Neurology Research International

Neurology Research International / 2019 / Article

Research Article | Open Access

Volume 2019 |Article ID 9240603 | 4 pages | https://doi.org/10.1155/2019/9240603

Utilization of a Parental Approach to Informed Consent in Intravenous Tissue Plasminogen Activator Administration Decision-Making: Patient Preference and Ethical Considerations

Academic Editor: Mamede de Carvalho
Received13 May 2019
Revised05 Aug 2019
Accepted16 Aug 2019
Published05 Sep 2019

Abstract

Objective. While administration of intravenous tissue plasminogen activator (IV-tPA) is the standard of care in acute ischemic stroke and has been shown to have statistically significant benefit, there can also be potentially life-threatening complications; however, there is no standard informed consent approach. The purpose of this study was to present a parental, technical, and general model of informed consent for IV-TPA and to determine which approach was preferred. Methods. Survey respondents were asked to hypothetically decide whether or not to provide consent for their family member to receive IV-tPA. Respondents were presented with 3 informed consent models: one emphasizing parental qualities, one emphasizing statistical data, and one representing a general consent statement. After being presented each model, the respondents had to select their preferred consent model, as well as rate their level of agreeability toward their family member receiving the medication following each approach. Results. The results of 184 surveys showed respondents were equally as likely to give consent for their family member to receive IV-TPA following all three approaches; however, respondents were significantly more likely to prefer the parental approach compared to a technical or general approach. Conclusion. Our results indicate that while paternalism is generally discouraged in the medical community, some degree of parental language may be preferred by patients in tough decision-making situations toward consent to receive medical interventions.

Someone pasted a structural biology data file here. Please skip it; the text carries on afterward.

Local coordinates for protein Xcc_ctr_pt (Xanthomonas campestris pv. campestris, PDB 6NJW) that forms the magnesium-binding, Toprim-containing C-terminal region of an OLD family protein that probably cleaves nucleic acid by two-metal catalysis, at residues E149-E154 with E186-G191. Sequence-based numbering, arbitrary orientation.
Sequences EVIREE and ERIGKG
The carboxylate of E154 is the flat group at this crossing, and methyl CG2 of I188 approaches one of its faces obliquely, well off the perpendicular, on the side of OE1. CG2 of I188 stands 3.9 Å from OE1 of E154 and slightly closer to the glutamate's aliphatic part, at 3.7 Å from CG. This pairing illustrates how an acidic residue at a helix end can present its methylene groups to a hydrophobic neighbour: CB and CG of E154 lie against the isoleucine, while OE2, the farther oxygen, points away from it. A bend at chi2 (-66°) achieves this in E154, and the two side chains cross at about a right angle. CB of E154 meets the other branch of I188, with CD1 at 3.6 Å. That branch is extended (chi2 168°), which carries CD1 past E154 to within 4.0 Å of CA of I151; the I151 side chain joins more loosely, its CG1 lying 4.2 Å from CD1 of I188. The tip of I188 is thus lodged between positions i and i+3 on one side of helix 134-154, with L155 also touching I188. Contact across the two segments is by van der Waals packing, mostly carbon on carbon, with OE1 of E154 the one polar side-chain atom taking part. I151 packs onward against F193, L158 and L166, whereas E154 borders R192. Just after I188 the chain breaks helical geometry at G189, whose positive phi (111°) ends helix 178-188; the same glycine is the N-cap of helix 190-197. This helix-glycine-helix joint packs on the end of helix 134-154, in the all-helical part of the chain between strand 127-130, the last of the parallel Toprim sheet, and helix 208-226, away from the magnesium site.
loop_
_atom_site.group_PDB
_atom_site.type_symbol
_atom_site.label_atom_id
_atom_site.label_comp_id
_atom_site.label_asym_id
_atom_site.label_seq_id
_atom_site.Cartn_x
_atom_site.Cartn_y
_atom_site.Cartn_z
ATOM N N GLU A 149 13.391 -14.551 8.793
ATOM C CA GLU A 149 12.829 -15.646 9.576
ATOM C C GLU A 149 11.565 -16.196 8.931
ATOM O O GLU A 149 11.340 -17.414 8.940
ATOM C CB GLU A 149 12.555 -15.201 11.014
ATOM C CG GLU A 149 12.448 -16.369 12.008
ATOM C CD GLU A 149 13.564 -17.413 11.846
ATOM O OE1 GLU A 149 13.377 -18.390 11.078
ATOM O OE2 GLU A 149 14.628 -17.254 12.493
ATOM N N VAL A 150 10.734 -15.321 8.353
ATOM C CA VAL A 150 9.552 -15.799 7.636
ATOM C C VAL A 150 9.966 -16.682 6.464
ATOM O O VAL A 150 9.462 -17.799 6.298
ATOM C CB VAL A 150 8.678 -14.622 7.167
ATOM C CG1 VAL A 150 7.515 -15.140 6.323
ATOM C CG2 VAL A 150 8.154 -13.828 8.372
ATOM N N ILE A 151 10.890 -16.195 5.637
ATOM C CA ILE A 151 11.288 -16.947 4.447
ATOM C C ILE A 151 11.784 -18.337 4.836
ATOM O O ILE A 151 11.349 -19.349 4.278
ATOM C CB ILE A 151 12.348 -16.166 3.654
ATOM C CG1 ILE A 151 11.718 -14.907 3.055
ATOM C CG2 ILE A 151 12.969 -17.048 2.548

1. Introduction

The term “Informed consent” is credited to attorney Paul G. Gebhard, as part of a medical malpractice case in the United Stated in 1957 [1]. However, the idea that physicians should fully inform patients about medical details in order to aid in their care dates back as far as 1849 to the American physician Worthington Hooker [1]. This concept was neither popular nor adopted into practice at that time [1]. In fact, in 1847, the American Medical Association published the American Medical Association Code of Medical Ethics which supported the idea that patients had a right to the truth except when physicians felt like they could improve care by withholding information [1]. This paternalistic, now also termed parental approach, was the standard practice model for medical decision-making until the concept of shared decision-making was introduced and first mentioned in the literature in 1982 [2]. Since then, there have been numerous publications supporting the importance of shared decision-making in both patient satisfaction and outcomes, and the shared decision-making model is now the standard of care for all decision-making in medicine [3]. It is important to differentiate shared decision-making from the formal informed consent used in research settings since the Nuremburg Code was established in 1947 [4]. There is a lot of overlap between informed consent and shared decision-making, but the difference lies in the extent the patient is actively involved in each process. Informed consent is the legal standard obligation of a healthcare provider to educate patients of the potential benefits and harms of any procedure or treatment, while shared decision-making highlights the importance of a thorough discussion of all options available to a patient allowing the patient to direct the treatment decision that is most consistent with his or her values. Despite widespread acceptance of shared decision-making and its adoption into practice, very limited data are available on applying these models in an emergency setting.